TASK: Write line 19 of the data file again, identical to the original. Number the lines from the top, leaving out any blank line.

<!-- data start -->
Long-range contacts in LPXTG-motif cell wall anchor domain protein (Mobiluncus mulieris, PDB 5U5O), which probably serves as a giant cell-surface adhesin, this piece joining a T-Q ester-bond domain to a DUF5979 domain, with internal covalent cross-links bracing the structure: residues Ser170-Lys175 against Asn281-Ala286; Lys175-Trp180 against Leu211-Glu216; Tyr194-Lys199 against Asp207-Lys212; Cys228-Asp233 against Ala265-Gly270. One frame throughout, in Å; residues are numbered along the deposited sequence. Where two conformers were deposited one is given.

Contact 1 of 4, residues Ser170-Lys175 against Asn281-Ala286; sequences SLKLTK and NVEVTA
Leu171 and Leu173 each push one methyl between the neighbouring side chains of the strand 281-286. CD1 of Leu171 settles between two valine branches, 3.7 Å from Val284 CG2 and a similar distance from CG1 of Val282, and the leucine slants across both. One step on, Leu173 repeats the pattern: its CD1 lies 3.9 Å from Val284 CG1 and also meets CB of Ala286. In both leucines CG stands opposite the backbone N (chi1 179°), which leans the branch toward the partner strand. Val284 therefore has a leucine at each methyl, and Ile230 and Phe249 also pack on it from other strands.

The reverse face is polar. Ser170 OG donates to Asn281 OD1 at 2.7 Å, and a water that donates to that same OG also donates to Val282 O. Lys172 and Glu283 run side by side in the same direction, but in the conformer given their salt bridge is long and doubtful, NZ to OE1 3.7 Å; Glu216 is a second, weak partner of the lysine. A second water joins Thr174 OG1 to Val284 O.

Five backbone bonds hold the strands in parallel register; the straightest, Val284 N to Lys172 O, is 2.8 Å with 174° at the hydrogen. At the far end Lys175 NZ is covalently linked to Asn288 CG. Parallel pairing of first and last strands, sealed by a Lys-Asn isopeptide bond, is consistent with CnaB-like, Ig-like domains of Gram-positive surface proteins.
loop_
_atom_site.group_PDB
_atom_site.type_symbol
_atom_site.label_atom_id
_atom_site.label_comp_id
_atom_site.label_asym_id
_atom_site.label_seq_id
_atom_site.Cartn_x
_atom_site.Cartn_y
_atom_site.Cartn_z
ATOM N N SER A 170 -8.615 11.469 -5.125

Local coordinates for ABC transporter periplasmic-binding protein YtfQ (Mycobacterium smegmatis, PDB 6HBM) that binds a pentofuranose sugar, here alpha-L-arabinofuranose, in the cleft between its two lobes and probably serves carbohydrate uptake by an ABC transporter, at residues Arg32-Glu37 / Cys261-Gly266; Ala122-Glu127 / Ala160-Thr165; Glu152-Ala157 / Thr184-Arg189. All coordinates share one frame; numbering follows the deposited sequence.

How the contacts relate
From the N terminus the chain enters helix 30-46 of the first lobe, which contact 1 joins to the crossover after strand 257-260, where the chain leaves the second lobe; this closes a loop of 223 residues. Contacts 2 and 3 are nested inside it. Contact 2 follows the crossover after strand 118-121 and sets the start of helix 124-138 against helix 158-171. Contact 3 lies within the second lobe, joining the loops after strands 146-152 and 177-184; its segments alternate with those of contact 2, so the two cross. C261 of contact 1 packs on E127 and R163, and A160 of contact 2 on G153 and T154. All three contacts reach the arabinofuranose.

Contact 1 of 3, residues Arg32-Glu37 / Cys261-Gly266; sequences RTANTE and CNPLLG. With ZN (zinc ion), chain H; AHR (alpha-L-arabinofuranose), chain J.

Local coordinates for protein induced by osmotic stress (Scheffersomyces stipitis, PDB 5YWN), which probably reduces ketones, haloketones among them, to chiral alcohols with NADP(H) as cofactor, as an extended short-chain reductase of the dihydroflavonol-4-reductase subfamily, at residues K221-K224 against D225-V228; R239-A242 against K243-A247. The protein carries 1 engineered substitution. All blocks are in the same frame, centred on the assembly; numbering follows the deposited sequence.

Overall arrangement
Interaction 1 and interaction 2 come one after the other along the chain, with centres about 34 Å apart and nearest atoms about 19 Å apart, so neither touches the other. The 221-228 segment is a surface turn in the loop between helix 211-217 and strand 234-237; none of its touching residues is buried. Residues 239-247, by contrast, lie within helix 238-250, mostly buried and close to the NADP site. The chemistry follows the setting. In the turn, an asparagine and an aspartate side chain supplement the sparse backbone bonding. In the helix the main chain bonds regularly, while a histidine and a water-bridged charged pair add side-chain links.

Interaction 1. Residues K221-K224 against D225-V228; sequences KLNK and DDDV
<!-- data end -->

From the N terminus the chain enters helix 30-46 of the first lobe, which contact 1 joins to the crossover after strand 257-260, where the chain leaves the second lobe; this closes a loop of 223 residues. Contacts 2 and 3 are nested inside it. Contact 2 follows the crossover after strand 118-121 and sets the start of helix 124-138 against helix 158-171. Contact 3 lies within the second lobe, joining the loops after strands 146-152 and 177-184; its segments alternate with those of contact 2, so the two cross. C261 of contact 1 packs on E127 and R163, and A160 of contact 2 on G153 and T154. All three contacts reach the arabinofuranose.